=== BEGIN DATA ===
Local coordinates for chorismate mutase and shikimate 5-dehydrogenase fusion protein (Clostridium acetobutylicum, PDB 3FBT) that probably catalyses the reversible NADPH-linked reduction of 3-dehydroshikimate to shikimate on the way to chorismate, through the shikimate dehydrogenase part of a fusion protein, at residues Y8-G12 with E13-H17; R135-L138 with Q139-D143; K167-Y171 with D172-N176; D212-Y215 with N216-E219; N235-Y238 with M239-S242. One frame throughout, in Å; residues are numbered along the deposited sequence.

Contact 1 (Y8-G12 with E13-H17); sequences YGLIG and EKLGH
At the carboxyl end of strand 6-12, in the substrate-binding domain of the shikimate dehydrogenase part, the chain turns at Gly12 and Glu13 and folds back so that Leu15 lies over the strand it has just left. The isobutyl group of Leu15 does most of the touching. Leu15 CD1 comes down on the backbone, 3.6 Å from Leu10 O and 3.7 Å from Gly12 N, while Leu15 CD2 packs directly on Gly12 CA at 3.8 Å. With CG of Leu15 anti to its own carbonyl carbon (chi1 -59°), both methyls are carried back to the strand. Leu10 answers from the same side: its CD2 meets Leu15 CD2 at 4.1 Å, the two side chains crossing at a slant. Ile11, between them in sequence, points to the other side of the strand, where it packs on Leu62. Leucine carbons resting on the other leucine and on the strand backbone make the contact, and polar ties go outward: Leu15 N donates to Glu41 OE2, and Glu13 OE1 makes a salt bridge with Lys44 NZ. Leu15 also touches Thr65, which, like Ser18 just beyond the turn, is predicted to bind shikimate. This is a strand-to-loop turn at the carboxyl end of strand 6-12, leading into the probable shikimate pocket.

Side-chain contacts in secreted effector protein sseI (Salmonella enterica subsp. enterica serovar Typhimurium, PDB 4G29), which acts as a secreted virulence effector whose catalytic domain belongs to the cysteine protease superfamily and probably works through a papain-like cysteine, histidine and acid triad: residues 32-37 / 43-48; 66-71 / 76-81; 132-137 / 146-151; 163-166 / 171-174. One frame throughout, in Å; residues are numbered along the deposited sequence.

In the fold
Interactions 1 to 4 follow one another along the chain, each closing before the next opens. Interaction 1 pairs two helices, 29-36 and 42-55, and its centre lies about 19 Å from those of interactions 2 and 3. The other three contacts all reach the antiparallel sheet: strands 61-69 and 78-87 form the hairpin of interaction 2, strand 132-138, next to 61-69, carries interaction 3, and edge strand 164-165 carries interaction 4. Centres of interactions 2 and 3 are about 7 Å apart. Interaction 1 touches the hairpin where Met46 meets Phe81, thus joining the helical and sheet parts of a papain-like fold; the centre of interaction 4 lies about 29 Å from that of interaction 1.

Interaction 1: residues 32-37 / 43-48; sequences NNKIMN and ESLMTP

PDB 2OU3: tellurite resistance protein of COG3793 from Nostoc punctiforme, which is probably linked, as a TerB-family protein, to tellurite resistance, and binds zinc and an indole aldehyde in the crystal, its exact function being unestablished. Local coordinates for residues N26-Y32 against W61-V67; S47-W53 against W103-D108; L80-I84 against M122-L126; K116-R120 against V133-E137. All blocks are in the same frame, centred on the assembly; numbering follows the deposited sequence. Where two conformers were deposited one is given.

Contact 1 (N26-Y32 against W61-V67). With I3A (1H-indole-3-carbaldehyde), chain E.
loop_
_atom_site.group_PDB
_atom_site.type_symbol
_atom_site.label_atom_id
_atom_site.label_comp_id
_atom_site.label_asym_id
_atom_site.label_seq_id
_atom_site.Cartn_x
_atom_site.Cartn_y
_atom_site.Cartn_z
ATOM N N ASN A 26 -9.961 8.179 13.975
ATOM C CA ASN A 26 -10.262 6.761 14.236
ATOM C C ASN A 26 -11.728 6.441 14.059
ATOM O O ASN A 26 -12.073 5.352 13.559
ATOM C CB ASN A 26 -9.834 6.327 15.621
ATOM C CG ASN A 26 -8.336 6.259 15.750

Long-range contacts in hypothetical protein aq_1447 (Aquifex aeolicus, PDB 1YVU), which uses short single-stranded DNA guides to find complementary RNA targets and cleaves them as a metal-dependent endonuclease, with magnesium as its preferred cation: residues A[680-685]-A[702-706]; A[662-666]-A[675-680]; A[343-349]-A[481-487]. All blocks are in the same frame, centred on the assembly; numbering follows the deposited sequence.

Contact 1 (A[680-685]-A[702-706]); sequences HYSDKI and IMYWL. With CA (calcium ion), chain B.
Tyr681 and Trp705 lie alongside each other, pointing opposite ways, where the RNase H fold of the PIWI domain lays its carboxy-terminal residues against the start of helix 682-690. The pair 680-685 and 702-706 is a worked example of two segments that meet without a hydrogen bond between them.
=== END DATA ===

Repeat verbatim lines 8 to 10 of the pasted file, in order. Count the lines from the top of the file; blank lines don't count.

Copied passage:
PDB 2OU3: tellurite resistance protein of COG3793 from Nostoc punctiforme, which is probably linked, as a TerB-family protein, to tellurite resistance, and binds zinc and an indole aldehyde in the crystal, its exact function being unestablished. Local coordinates for residues N26-Y32 against W61-V67; S47-W53 against W103-D108; L80-I84 against M122-L126; K116-R120 against V133-E137. All blocks are in the same frame, centred on the assembly; numbering follows the deposited sequence. Where two conformers were deposited one is given.

Contact 1 (N26-Y32 against W61-V67). With I3A (1H-indole-3-carbaldehyde), chain E.
loop_